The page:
Personal Injury Settlements and How They Relate to Taxes

How Personal Injury Settlements can Effect your Taxes and Annual Filing Deadlines

If you have won a personal injury case and are receiving a monetary settlement there are important tax considerations that you will need to be aware of. Many settlements come in a lump-sum payment, especially if an insurance company is trying to avoid a trial. You may also receive payments spread out over time depending on the amount of the settlement and your specific circumstances. No matter how personal injury settlements are paid they can affect your taxes and annual filing deadlines.

You should know that when you agree to a settlement, the settlement amount should always be broken down into the different types of damages you are being paid for. When you receive your settlement payments, each payment should be issued into the proper category and the reason it is being paid to that category should be noted on the checks or on any 1099 IRS forms you receive. In other words, you may be receiving money for punitive damages, damages involving  lost wages, both present and future medical damages, and your attorney’s fees. You will need to understand your responsibility to pay taxes or not pay taxes on the funds you receive. You also need to know that if your receive a large sum of money you may be required to make quarterly tax payments and not just wait to the end of the year to pay taxes owed on a large settlement.

Damages Specific to Compensation for Loss of Health

A person who gets seriously injured will have a lot of medical bills. It shouldn’t be that person’s responsibility to pay for those bills if the injury was caused by another. That is why a settlement for an injury like a medical malpractice suit will usually have an amount that specifically covers the medical expenses. The compensation for injuries may also include estimated future medical cost or losses based on your physical injury and the care needed. When it comes to compensation to cover medical bills and injuries, you usually will not have to pay taxes on this type of settlement.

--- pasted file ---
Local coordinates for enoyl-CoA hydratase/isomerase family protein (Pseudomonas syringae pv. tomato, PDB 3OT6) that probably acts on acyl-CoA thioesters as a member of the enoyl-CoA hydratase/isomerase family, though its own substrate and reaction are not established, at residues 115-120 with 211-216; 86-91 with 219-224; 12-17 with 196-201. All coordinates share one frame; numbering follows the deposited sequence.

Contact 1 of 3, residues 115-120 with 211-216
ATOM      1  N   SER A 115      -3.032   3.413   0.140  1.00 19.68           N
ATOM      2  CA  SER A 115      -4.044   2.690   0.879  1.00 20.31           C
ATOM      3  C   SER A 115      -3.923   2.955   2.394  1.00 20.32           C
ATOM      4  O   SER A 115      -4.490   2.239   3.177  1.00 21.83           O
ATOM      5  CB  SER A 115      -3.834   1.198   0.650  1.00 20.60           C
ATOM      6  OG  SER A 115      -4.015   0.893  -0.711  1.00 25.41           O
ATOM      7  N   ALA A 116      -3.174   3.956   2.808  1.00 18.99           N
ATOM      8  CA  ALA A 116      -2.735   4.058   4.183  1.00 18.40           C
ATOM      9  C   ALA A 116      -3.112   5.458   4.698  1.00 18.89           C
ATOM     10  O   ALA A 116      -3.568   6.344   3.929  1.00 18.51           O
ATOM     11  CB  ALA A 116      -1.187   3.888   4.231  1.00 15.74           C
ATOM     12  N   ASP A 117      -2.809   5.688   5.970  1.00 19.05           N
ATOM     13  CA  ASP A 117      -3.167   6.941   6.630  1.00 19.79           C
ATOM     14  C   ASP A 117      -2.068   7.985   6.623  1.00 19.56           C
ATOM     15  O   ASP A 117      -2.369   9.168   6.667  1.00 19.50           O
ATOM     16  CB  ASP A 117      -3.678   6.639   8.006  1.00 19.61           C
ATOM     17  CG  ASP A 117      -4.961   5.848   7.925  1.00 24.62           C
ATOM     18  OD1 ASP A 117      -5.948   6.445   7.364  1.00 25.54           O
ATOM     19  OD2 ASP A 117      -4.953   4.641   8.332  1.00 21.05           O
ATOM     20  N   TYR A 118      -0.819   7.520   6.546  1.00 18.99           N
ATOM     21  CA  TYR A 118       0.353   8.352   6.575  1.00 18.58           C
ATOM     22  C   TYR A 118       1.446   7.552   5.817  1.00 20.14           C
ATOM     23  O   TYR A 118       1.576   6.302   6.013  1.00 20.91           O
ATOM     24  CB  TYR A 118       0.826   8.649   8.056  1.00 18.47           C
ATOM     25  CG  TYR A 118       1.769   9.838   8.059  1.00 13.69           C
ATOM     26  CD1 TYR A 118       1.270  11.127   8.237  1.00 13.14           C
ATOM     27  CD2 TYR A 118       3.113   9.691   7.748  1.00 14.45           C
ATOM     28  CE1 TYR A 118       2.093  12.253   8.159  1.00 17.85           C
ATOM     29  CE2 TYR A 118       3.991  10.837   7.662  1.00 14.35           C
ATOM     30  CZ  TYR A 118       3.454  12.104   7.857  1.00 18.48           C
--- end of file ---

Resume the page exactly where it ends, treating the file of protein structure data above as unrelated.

Damages for Lost Wages 

Compensation for lost wages is normally taxable and considered normal income.

Emotional Distress Damages

If you add emotional distress to your claims, you should know that the funds you receive as a result of emotional pain or suffering issues will be taxed. The one exception to this rule is that if the emotional distress was brought on by the physical injury. If the physical injury is the cause then you may escape paying taxes on this amount, talk to your accountant.

Punitive Damages

Punitive damages are also commonly included in legal settlements. Punitive damages are a form of financial punishment for the responsible party of the injury and these damages can be substantial. If you decide to sue for punitive damages and win, you will be obligated to also include these damages on your tax return along with any interest gained on the punitive damage award.

Legal Fees

Sad to say, but legal fees are normally not tax-deductible. This can be a killer on your settlement funds as lawyer fees can add up to close to 50% once you add in the contingency fees and all the costs the lawyer incurred. Unless your case is a business lawsuit, or only for physical injuries or maybe an employment dispute, you will have to pay taxes on the total settlement reward, without deducting the legal fees paid to your lawyer.

Have Your Settlements Separated in the Settlement Agreement

It’s important that lawyers distinguish how different funds are allocated and for what purpose. You could get in trouble for not reporting some of your income because you aren’t certain which part of your settlement check is for what kind of damage. It does not matter if your settlement is from a class action lawsuit or from civil litigation, if you are getting a large sum of money you need to understand the tax laws. Work with your lawyer to make sure all settlement funds are identified in all legal documents and show which funds are paying for what specific damages. This will help you avoid making mistakes on your tax returns. The last thing you will want is to have to pay a late fee or a penalty on top of all the other taxes you may owe.

If you are curious as to how much you will be taxed on a current settlement offer, you should contact an accountant. It is important that you, your accountant and your lawyer do some tax planning before any settlement is reached and make sure the settlement agreement clearly shows what category of damages any funds are going to. Together, the three of you should be able to make the correct and best decision in how the personal injury settlements will affect your taxes and annual filing deadlines.